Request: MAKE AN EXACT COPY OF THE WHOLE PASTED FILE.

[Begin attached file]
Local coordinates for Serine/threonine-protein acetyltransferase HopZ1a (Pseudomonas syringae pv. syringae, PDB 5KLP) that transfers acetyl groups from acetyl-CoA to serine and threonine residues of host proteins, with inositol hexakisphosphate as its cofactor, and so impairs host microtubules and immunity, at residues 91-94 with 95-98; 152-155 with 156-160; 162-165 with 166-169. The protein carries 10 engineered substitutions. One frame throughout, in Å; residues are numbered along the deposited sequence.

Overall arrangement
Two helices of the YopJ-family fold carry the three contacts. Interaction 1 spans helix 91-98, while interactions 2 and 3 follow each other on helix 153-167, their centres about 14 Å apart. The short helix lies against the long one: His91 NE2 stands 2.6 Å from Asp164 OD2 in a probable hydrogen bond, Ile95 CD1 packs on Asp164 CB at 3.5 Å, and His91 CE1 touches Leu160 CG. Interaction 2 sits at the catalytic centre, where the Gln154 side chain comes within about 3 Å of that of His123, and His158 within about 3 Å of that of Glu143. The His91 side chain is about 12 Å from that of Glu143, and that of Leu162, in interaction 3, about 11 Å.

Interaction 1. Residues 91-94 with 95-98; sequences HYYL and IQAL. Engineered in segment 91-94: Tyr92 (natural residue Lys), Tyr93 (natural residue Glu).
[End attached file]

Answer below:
Local coordinates for Serine/threonine-protein acetyltransferase HopZ1a (Pseudomonas syringae pv. syringae, PDB 5KLP) that transfers acetyl groups from acetyl-CoA to serine and threonine residues of host proteins, with inositol hexakisphosphate as its cofactor, and so impairs host microtubules and immunity, at residues 91-94 with 95-98; 152-155 with 156-160; 162-165 with 166-169. The protein carries 10 engineered substitutions. One frame throughout, in Å; residues are numbered along the deposited sequence.

Overall arrangement
Two helices of the YopJ-family fold carry the three contacts. Interaction 1 spans helix 91-98, while interactions 2 and 3 follow each other on helix 153-167, their centres about 14 Å apart. The short helix lies against the long one: His91 NE2 stands 2.6 Å from Asp164 OD2 in a probable hydrogen bond, Ile95 CD1 packs on Asp164 CB at 3.5 Å, and His91 CE1 touches Leu160 CG. Interaction 2 sits at the catalytic centre, where the Gln154 side chain comes within about 3 Å of that of His123, and His158 within about 3 Å of that of Glu143. The His91 side chain is about 12 Å from that of Glu143, and that of Leu162, in interaction 3, about 11 Å.

Interaction 1. Residues 91-94 with 95-98; sequences HYYL and IQAL. Engineered in segment 91-94: Tyr92 (natural residue Lys), Tyr93 (natural residue Glu).